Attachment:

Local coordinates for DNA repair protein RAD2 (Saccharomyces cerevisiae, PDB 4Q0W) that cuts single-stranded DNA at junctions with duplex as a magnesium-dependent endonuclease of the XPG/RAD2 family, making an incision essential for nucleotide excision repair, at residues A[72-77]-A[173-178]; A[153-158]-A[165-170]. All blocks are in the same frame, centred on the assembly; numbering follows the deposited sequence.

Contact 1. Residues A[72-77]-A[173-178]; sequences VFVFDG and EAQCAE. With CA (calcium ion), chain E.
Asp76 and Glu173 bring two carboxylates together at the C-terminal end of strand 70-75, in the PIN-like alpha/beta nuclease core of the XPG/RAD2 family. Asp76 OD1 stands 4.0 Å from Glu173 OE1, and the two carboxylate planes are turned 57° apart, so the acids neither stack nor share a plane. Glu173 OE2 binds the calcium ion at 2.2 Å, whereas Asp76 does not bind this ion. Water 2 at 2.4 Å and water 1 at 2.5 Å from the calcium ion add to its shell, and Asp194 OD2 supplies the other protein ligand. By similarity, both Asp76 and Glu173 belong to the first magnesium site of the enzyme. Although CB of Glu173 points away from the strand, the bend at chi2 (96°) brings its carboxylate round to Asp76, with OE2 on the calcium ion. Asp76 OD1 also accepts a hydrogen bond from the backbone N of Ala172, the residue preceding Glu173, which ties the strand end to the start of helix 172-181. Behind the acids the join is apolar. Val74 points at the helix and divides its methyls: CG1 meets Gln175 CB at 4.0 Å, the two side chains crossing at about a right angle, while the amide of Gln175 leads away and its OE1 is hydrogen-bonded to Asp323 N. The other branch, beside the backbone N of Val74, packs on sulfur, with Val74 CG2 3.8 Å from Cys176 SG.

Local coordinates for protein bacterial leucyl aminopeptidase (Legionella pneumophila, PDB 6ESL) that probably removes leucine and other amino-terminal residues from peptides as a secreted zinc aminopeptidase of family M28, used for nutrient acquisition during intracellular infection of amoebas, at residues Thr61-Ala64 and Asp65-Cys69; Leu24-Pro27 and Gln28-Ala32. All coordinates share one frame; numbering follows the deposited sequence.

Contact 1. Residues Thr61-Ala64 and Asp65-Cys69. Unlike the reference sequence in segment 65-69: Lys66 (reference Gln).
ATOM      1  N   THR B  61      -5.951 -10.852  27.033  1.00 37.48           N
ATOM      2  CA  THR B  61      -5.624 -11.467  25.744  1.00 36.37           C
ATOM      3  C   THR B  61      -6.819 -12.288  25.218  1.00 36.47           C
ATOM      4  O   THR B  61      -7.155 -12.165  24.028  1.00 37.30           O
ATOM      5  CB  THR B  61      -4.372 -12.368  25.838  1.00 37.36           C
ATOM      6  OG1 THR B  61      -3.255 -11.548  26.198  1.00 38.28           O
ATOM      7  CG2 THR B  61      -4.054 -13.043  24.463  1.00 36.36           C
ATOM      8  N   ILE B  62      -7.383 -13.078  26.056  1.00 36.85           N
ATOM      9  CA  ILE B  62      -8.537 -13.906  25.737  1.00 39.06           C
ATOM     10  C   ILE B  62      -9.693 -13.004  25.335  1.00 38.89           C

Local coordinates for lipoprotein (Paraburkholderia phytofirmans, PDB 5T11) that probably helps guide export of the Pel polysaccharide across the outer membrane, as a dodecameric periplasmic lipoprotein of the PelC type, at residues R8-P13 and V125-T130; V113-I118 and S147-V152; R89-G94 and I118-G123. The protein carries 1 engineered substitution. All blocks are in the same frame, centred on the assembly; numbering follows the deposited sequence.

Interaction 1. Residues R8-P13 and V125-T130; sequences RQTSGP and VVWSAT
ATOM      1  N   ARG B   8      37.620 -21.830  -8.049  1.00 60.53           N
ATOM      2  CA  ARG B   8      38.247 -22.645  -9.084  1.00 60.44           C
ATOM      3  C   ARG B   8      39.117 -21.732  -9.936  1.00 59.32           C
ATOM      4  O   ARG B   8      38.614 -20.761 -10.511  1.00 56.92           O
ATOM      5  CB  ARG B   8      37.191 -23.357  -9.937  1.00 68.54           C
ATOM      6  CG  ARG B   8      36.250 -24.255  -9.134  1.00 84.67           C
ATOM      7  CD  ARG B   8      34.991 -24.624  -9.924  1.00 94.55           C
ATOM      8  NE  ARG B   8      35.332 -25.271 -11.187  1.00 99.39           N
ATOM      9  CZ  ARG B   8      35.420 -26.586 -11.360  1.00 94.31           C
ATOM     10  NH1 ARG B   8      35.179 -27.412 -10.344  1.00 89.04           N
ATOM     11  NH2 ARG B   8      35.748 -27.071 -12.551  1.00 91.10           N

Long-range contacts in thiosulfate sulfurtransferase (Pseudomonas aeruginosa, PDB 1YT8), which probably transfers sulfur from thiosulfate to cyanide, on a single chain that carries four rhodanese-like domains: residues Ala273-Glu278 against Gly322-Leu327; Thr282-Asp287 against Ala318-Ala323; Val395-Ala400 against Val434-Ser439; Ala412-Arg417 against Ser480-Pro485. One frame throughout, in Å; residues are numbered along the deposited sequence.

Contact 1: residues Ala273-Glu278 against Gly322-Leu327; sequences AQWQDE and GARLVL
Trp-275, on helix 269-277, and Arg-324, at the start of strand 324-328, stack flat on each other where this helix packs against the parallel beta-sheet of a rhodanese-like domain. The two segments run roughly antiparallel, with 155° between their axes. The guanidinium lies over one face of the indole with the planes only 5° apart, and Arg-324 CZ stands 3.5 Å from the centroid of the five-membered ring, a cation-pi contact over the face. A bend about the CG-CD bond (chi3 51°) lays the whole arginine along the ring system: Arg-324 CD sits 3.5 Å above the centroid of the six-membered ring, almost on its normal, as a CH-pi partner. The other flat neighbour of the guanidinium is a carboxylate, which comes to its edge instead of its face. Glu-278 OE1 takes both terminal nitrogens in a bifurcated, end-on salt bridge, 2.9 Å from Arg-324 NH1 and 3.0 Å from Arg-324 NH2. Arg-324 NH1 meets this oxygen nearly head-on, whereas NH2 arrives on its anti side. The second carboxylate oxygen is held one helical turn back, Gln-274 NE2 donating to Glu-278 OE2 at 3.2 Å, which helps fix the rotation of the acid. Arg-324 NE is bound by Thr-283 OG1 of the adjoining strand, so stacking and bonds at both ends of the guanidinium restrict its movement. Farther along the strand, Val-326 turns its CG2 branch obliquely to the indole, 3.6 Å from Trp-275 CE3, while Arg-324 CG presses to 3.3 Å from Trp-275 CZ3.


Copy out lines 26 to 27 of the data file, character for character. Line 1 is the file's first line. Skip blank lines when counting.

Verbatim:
ATOM      9  CZ  ARG B   8      35.420 -26.586 -11.360  1.00 94.31           C
ATOM     10  NH1 ARG B   8      35.179 -27.412 -10.344  1.00 89.04           N